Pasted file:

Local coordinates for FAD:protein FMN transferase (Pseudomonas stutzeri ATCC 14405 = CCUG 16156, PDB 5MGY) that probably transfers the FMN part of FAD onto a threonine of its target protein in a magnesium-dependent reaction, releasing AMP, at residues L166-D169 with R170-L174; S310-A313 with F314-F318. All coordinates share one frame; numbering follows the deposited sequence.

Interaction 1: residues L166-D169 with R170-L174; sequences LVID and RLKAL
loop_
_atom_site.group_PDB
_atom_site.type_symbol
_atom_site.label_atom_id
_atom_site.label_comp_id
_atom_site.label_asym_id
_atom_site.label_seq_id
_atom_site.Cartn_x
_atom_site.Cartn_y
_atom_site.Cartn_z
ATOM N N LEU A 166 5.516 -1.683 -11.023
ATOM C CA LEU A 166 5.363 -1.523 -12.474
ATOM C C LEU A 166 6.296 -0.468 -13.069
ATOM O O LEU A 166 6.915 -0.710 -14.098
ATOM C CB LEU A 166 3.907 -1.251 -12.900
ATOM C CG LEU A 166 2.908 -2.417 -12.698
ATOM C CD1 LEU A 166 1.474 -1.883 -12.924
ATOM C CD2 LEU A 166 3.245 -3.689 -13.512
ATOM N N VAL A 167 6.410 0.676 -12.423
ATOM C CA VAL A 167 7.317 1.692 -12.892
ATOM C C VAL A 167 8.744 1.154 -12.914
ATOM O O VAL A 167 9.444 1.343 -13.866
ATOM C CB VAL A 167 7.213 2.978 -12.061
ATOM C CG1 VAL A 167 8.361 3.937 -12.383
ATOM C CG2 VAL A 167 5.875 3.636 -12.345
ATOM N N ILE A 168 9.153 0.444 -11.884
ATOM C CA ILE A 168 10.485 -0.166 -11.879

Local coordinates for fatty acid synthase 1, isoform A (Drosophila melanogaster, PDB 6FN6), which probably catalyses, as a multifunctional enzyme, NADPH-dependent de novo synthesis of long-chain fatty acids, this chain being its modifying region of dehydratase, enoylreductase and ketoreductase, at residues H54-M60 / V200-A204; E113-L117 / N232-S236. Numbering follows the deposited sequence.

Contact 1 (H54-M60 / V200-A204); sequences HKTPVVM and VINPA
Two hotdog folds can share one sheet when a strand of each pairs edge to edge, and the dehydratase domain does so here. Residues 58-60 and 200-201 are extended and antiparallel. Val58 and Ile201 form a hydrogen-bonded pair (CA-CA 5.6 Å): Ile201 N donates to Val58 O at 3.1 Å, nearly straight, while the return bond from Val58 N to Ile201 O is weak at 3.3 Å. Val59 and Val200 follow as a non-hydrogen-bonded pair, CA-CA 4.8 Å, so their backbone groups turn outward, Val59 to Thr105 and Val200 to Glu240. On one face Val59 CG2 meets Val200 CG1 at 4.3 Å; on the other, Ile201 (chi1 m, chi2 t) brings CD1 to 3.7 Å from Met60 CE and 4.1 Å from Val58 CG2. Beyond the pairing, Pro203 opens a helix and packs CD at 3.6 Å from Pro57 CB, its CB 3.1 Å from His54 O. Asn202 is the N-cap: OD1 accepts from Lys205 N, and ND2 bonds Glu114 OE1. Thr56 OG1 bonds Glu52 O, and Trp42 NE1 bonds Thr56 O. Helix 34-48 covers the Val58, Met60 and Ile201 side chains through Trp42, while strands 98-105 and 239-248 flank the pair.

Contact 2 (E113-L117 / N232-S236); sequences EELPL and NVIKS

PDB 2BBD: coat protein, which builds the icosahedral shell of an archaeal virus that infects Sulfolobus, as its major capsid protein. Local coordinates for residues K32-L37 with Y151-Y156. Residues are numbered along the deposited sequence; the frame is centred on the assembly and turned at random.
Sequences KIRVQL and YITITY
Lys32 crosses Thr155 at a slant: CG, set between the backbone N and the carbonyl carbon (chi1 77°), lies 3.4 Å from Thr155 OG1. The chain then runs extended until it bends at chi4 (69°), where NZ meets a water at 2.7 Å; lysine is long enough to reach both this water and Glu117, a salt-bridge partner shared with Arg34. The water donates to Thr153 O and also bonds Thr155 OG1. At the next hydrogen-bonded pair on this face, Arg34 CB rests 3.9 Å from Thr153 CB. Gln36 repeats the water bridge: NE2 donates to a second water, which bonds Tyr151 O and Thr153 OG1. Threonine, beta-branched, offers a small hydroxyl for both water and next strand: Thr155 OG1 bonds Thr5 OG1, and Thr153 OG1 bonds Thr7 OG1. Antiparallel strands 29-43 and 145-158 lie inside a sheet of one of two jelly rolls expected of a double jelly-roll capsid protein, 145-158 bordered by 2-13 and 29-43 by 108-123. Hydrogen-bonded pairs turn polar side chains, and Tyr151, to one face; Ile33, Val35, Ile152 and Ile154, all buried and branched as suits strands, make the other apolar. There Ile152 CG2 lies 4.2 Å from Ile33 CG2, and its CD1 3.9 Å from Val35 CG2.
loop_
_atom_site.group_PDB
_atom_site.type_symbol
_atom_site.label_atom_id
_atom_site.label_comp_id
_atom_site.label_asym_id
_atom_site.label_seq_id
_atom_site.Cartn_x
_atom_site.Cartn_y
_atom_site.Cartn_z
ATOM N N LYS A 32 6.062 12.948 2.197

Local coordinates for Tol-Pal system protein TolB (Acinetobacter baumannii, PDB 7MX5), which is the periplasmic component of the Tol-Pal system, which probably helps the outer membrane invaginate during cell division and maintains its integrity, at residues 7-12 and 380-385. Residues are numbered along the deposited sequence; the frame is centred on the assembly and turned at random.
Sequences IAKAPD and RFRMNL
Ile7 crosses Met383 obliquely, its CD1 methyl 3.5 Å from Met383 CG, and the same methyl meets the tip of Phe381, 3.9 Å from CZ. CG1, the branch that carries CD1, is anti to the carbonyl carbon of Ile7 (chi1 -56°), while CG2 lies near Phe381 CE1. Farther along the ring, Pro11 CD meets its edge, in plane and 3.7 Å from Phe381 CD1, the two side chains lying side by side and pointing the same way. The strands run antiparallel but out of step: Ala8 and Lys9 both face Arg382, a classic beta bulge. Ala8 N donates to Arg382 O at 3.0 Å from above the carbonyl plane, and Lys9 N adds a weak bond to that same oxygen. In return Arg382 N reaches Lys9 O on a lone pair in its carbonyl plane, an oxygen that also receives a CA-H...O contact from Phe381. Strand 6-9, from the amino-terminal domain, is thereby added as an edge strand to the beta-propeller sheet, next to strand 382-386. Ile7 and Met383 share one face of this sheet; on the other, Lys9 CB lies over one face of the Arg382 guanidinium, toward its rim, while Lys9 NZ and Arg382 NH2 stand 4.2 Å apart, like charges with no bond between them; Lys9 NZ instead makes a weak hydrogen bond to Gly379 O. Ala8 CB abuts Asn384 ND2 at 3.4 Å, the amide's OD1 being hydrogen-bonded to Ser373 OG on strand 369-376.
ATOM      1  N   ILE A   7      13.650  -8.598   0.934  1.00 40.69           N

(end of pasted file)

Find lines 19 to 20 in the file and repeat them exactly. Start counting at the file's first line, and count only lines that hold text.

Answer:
ATOM C CD1 LEU A 166 1.474 -1.883 -12.924
ATOM C CD2 LEU A 166 3.245 -3.689 -13.512